It was further argued that, if the EPO was considered competent to determine priority entitlement, the relevant law is that of the EPC. Arguments to this effect relied on the indication that priority rights at the EPO are created by Art. 87(1) EPC upon filing an application, and said priority right exists in parallel with other priority rights such as those conferred by the Paris Convention for the Protection of Industrial Property. As the right is born from the EPC it follows that the EPC should be applied in the assessment of priority entitlement.
Arguments in support of a positive answer to question I focused on the case law of the EPO which appears to support the EPO’s competence in the assessment of priority entitlement. It was noted that the EPO has typically adopted national law in this regard; however, the legal basis for this was questioned.
Further arguments in support of the EPO’s competence to determine priority entitlement emphasised the difference between entitlement to a patent (under Art. 60 EPC) and entitlement to priority (under Art. 87(1) EPC), the latter impacting patentability. For example, it was argued that the EPO must be competent to assess entitlement to priority in order to determine the relevant prior art.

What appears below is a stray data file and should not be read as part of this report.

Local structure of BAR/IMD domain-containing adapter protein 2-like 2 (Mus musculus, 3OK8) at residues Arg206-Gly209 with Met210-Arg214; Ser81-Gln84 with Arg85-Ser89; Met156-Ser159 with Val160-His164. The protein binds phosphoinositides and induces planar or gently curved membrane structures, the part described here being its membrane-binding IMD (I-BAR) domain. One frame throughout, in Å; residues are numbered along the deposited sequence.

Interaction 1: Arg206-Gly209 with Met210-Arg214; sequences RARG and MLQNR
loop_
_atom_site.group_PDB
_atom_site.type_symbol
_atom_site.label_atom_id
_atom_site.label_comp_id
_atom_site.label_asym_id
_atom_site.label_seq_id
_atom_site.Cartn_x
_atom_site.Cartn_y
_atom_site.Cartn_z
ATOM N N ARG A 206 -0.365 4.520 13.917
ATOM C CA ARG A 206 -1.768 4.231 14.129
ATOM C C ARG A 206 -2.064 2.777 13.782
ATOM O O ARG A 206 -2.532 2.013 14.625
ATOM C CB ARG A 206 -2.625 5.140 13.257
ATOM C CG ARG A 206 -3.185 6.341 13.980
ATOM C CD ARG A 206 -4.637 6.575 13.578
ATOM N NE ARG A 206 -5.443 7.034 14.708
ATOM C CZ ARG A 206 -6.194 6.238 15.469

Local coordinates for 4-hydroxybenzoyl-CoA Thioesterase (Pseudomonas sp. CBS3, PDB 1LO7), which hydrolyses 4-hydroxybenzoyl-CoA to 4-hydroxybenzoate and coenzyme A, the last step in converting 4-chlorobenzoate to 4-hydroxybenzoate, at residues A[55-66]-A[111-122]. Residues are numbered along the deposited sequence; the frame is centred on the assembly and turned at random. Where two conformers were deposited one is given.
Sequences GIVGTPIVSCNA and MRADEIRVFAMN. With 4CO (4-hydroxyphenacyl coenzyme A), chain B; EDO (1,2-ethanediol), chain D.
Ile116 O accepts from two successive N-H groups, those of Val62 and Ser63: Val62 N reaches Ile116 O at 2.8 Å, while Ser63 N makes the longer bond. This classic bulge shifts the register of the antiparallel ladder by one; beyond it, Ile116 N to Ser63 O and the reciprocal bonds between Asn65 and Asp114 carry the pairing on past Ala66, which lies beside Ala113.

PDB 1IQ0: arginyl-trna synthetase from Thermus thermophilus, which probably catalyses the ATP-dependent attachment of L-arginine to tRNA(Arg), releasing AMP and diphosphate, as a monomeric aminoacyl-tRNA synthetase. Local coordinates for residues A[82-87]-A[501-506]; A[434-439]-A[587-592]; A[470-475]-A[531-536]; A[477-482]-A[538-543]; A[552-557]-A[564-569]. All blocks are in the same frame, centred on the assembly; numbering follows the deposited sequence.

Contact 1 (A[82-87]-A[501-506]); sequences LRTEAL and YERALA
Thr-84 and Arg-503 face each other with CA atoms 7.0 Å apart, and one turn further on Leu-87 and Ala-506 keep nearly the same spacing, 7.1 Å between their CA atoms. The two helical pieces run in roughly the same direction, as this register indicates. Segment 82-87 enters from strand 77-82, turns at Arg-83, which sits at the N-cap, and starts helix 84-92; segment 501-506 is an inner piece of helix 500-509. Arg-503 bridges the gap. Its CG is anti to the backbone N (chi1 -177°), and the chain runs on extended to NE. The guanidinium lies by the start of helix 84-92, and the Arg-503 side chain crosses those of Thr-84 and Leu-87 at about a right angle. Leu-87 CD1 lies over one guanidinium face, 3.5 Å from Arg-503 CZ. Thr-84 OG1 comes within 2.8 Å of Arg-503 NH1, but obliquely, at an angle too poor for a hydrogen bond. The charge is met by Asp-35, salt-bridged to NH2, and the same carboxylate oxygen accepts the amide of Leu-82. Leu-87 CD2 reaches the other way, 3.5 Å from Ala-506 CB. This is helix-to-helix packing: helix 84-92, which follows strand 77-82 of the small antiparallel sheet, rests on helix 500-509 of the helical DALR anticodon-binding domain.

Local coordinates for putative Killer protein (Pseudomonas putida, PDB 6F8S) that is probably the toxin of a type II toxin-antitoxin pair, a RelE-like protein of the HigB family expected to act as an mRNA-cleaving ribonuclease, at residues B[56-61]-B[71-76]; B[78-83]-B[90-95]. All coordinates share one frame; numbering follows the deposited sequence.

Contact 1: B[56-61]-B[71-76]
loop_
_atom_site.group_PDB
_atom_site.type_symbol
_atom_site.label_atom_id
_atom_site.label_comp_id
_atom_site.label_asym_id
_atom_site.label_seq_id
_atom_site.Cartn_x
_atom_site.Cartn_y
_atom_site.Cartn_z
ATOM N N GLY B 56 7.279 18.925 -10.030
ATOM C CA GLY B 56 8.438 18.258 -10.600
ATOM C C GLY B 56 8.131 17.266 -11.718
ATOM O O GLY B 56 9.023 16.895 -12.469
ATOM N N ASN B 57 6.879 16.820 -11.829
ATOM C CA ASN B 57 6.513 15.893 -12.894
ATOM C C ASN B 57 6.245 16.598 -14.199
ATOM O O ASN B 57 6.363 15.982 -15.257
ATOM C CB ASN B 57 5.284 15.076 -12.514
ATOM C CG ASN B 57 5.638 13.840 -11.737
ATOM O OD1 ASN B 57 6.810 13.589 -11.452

A further example highlighted a situation in which a published European patent application was considered novelty destroying to a second application, wherein the first application claims priority to an application in the name of a different applicant and with an earlier effective date than the second application. If the EPO did not have the power to verify the priority claim of the first application the EPO would have to refuse the second application on the basis of an assumption that priority claim was valid, and for which there is no remedy. However, if the EPO has the power to verify the priority claim, the second application would be refused only on the basis of verifiable facts (i.e. evidence of the transfer of rights). The worst case scenario is thus a lack of evidence of the transfer of rights, leading to the grant of an invalid patent. However, this could still be remedied by revoking the patent after acquiring the relevant evidence.